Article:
WNS Information Resources

<p>Here are a poster and handout you can use at events, visitor centers and other venues to educate people about white-nose syndrome! They are available in pdf format and the original Powerpoint files from which they were generated so you can tailor the poster for your needs.

PosterHandout page 1Handout page 2
Informational tri-fold brochure about white-nose syndrome in bats in format suitable for printing developed by the USDA Forest Service in collaboration with the White-nose Syndrome Communications and Outreach Working Group.
layout for battle for bats brochurebrochure cover
Watch a video PSA.

PDF can be downloaded here.

PDF can be downloaded here.

PDF can be downloaded here.

Updated May 2016. 29 states and 5 Canadian provinces confirmed with white-nose syndrome and 3 states with detection of the fungus that causes the disease.
White-nose syndrome fact sheet May 2016
PDF icon White-nose syndrome fact sheet May 2016380.52 KB

Reflects white-nose syndrome confirmed for the first time in Rhode Island (Newport County) and the following:

Iowa: Jackson, Clayton, and Webster Counties are confirmed WNS positive. Jasper and Dubuque are WNS suspect.

Updated white-nose syndrome map May 10, 2016
Reflects fungus causing white-nose syndrome detected in Cherokee and Adair counties in Oklahoma.
Updated white-nose syndrome map April 28, 2016
The latest formal revision of the national decontamination protocol to prevent the spread of the fungus that causes white-nose syndrome. This document is the product of a collaborative effort between multiple federal and state agencies and several non-governmental organizations.
PDF icon Decontamination Protocol April 2016320.94 KB
Update as of March 31, 2016 including state of Washington confirmation of white-nose syndrome.
White-nose syndrome fact sheet
Reflects confirmation of white-nose syndrome in Washington state and first documentation of the fungus causing white-nose syndrome in Rhode Island.
Image icon WNS Map March 31, 2016405.95 KB
Recommendations to reduce the potential for humans to disturb hibernating bats or inadvertently transport the fungus that causes white-nose syndrome to uncontaminated bat habitats.
PDF icon Cave access advisory 201674.99 KB
Reflects Chattooga and Dawson Counties in Georgia added to the map as "suspect" for white-nose syndrome due to visible signs of the fungus on tri-colored bats.
White-nose syndrome map updated March 24, 2016
Reflects the addition of several counties in Missouri as "suspect". The following counties had visible evidence of white-nose syndrome: Buchanan, Warren, St. Clair, Cedar, Barry, Taney, and Howell.
White-nose syndrome map updated March 17, 2016
White-nose syndrome fact sheet March 2016
PDF icon white-nose_fact_sheet_3-2016.pdf488.41 KB
Reflects white-nose syndrome confirmed for the first time in Minnesota in St. Louis County (only part of this large county indicated on map). Also reflects results in Alabama: white-nose syndrome confirmed in DeKalb County and suspected due to presence of fungus in Calhoun County.
White-nose syndrome map updated March 9, 2016
Reflects Madison and JoDaviess Counties in Illinois now confirmed for white-nose syndrome.
White-nose syndrome map updated March 2, 2016
Please meet Reggie, Milo, the Kids, and other bats in a series of short films. They'd like you to know that Bats Aren't Scary. Enjoy! Films created and produced by the Save Lucy Campaign with funding from U.S. Fish and Wildlife Service.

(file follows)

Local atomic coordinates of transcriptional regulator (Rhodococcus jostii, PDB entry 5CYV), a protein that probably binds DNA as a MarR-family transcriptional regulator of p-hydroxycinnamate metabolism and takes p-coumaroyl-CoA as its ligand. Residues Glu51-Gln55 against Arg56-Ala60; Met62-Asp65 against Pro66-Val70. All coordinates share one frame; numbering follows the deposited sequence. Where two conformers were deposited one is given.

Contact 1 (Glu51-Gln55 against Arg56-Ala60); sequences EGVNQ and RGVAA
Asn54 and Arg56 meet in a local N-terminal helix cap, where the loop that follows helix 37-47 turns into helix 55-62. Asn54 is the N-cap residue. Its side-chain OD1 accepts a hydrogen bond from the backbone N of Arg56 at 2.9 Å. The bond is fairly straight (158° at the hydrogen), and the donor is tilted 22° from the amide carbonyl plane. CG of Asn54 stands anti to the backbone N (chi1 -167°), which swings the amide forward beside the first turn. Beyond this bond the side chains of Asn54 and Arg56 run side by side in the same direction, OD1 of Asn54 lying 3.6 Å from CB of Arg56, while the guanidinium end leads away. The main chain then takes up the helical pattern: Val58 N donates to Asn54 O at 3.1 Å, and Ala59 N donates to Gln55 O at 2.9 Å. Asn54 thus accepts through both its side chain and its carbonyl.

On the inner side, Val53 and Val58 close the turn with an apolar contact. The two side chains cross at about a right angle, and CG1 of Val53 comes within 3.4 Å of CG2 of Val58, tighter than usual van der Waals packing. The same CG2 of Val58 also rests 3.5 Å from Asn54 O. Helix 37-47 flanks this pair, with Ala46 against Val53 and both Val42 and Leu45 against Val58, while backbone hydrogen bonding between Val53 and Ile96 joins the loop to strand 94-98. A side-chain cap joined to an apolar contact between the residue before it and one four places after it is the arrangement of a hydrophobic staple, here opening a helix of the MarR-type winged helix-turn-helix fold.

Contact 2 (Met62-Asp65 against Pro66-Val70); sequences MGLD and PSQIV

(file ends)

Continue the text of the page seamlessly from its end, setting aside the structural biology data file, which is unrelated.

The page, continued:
Thumbnail of videoSettle Down! videoOm Nom Nom video
Reflects Washington and Benton Counties, Arkansas confirmed positive for white-nose syndrome based on testing of tricolored bats with visible signs of WNS collected during cave surveys in January 2016.
White-nose syndrome map updated February 16, 2016
Reflects the first update based on 2015/2016 surveillance: the fungus that causes white-nose syndrome found in Christian County, Missouri.
Updated white-nose syndrome map January 26, 2016
Reflects a bat collected in Boone County, Arkansas collected in 2015 testing positive for the fungus that causes white-nose syndrome.
Updated WNS map January 12, 2016
We're entering an exciting new era in the fight against white-nose syndrome. This fact sheet summarizes how we got here and where we expect to go next in for testing promising treatments in the field.
A pivotal time in the battle against white-nose syndrome
Reflects bats collected back in March confirmed with white-nose syndrome in four counties in Tennessee: Coffee, Giles, Marshall, and Robertson.
Updated white-nose syndrome map November 16, 2015
Reflects the detection of the fungus causing white-nose syndrome in Cass County, Nebraska.
Updated white-nose syndrome map November 10, 2015
Reflects a little brown bat collected in May 2015 near the city of Gaspé, adjacent to Forillon National Park in the region of Gaspésie, testing positive for white-nose syndrome. This represents the farthest east case of WNS in Québec and it is the first county positive in the Gaspésie region.
Updated white-nose syndrome map October 5, 2015
Reflects swab taken in March testing positive from a mine shaft in Stanly County, North Carolina. This represents a new county and region of North Carolina afected. All other Pd/WNS-positive counties are in the mountains and this record is from the Piedmont region.
Image icon wns_map_20150922_3.jpg774 KB
The purpose of this document is to provide consistent Acceptable Management Practices (AMPs) for nuisance wildlife control operators (NWCOs) to reduce impacts on bats during bat control or removal activities in structures.
PDF icon wns_nwco_amp_1_april_2015.pdf320.84 KB
White-nose syndrome fact sheet updated November 2015.
screen shot of fact sheet
Reflects the detection of P.d.(fungus that causes white-nose syndrome) in Oachita and Ozark mountains and confirmation of white-nose syndrome in Garland and Polk counties in Arkansas.
Image icon wns_map_20150528.jpg397.96 KB